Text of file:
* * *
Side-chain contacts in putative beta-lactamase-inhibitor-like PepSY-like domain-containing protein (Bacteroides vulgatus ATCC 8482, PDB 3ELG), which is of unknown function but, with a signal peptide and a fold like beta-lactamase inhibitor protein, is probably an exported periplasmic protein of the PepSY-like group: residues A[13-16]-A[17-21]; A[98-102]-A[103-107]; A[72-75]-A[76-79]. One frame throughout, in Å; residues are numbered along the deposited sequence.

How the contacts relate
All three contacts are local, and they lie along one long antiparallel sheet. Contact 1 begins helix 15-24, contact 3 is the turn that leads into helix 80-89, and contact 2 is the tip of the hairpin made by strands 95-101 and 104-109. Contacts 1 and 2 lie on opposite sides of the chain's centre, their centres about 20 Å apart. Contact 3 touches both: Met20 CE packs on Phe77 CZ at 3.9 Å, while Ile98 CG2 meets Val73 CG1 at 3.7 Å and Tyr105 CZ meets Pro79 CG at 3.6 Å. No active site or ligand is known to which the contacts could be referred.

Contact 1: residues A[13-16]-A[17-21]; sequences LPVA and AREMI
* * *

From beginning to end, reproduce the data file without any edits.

Side-chain contacts in putative beta-lactamase-inhibitor-like PepSY-like domain-containing protein (Bacteroides vulgatus ATCC 8482, PDB 3ELG), which is of unknown function but, with a signal peptide and a fold like beta-lactamase inhibitor protein, is probably an exported periplasmic protein of the PepSY-like group: residues A[13-16]-A[17-21]; A[98-102]-A[103-107]; A[72-75]-A[76-79]. One frame throughout, in Å; residues are numbered along the deposited sequence.

How the contacts relate
All three contacts are local, and they lie along one long antiparallel sheet. Contact 1 begins helix 15-24, contact 3 is the turn that leads into helix 80-89, and contact 2 is the tip of the hairpin made by strands 95-101 and 104-109. Contacts 1 and 2 lie on opposite sides of the chain's centre, their centres about 20 Å apart. Contact 3 touches both: Met20 CE packs on Phe77 CZ at 3.9 Å, while Ile98 CG2 meets Val73 CG1 at 3.7 Å and Tyr105 CZ meets Pro79 CG at 3.6 Å. No active site or ligand is known to which the contacts could be referred.

Contact 1: residues A[13-16]-A[17-21]; sequences LPVA and AREMI